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Birds experience lower nest survival near an Alaskan oilfield
Prudhoe Bay oilfield infrastructure can impact songbird and shorebird nesting
The Prudhoe Bay oilfields of northern Alaska are negatively impacting the nest success of shorebirds, which may exacerbate declines experienced by shorebirds around the continent.
For a study published recently in the Journal of Avian Biology, Rebecca McGuire, who worked with the Wildlife Conservation Society at the time, tapped into a long-term research project to uncover how the oilfields have affected birds in the area.
For that ongoing project, which started in 2003, a research team set up 10 survey plots in Prudhoe Bay likely to have high numbers of shorebirds. In these plots, they monitored eggs until the adults abandoned them, the nests were predated, or they succeeded and hatched. They did this for five weeks every summer, then also surveyed the nesting habitat around these areas. They used GIS to see how close nests were to the Prudhoe oil fields and related infrastructure.
For this paper, McGuire and her colleagues used data from the project collected from 2003 through 2019 to monitor 1,265 shorebird nests, 378 songbird nests and 231 waterfowl nests.
Some 25% of the birds nesting in these areas were Lapland longspurs (Calcarius lapponicus). Their research found that these birds have been declining in recent years around the oilfields. This may be part of a larger trend of declining songbirds across the continent, due to factors including the use of insecticides, habitat fragmentation and predation by cats.
All birds had a decline in nest survival. The most common shorebirds nesting in the area were semipalmated sandpipers (C. pusilla) and stilt sandpipers (Calidris Himantopus). These species may have driven the results to some extent, but the researchers didn’t pull apart the results for individual species.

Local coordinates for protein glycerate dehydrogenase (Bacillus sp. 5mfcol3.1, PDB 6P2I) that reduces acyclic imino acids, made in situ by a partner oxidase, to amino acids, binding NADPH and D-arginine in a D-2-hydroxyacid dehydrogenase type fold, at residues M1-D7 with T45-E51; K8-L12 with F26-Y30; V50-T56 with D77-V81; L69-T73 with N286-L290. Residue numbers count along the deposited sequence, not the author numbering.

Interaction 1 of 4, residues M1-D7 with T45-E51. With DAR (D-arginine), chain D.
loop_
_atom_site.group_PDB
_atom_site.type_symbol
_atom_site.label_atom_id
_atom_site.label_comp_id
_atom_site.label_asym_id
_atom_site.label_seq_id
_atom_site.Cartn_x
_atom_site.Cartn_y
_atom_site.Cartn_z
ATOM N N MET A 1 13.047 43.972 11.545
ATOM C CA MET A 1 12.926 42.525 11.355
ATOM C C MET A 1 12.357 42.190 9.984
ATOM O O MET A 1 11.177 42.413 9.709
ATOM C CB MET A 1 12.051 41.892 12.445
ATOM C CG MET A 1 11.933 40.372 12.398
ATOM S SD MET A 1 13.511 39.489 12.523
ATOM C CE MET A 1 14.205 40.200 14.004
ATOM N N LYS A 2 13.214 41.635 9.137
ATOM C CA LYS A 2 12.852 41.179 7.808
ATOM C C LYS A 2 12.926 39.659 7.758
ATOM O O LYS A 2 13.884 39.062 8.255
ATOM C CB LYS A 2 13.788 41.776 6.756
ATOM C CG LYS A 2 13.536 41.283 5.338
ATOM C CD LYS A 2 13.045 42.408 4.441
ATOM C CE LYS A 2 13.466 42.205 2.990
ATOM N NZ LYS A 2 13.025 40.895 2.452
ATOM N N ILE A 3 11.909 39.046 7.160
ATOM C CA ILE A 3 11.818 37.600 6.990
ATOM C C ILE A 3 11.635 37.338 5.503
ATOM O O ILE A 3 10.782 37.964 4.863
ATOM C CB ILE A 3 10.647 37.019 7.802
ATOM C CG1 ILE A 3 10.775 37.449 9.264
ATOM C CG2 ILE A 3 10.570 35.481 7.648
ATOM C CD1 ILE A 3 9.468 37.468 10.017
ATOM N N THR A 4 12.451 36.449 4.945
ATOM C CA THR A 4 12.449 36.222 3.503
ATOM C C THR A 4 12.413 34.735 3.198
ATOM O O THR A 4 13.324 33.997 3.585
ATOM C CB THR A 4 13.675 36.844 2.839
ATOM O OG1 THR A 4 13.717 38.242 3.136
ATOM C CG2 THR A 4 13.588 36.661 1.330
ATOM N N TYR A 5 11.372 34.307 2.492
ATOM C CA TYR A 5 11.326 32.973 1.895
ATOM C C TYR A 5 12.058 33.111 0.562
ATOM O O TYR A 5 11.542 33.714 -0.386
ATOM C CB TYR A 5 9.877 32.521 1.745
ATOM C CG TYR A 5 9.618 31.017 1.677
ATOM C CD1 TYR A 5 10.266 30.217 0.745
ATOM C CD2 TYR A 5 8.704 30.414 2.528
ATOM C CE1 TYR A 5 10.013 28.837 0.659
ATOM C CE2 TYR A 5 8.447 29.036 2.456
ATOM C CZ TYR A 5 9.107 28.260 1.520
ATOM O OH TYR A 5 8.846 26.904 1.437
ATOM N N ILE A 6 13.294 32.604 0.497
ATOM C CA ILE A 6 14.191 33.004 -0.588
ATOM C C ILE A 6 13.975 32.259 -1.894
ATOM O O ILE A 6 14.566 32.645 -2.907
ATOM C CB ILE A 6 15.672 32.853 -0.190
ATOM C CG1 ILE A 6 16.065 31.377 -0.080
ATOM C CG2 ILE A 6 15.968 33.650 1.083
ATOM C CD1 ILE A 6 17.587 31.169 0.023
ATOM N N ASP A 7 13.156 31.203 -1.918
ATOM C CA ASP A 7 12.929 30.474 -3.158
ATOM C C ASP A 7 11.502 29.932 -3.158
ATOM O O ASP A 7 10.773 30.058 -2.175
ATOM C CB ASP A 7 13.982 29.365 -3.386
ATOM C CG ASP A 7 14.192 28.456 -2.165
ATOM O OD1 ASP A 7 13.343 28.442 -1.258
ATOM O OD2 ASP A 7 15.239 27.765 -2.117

Meanwhile, nest density increased for waterfowl close to the oilfields, as it has for waterfowl across northern Alaska. Increasing numbers of waterfowl like snow geese (Anser caerulescens) might be one of the reasons for a decline in shorebirds. The geese may degrade habitat, which affects the nesting preferences of the shorebirds.
“Snow geese eat everything in sight,” McGuire said, adding that the geese may also attract more predators like glaucous gulls (Larus hyperboreus) and common ravens (Corvus corax) that prey on goose eggs. The predators may also opportunistically prey on those of shorebirds they come across. Ravens are possibly also using the infrastructure of the oil fields for perching and nesting—these features could help boost the population of these predators.
It’s unclear why the geese are increasing in numbers, but it could have to do with changing farming practices in their southern winter range that favor the waterfowl.
McGuire, who now works with consultancy company Alaska Biological Research, Inc., and her colleagues said that a better understanding of the relationship between the oilfields and the species breeding in their vicinity is critical to learn more about the impacts of infrastructure.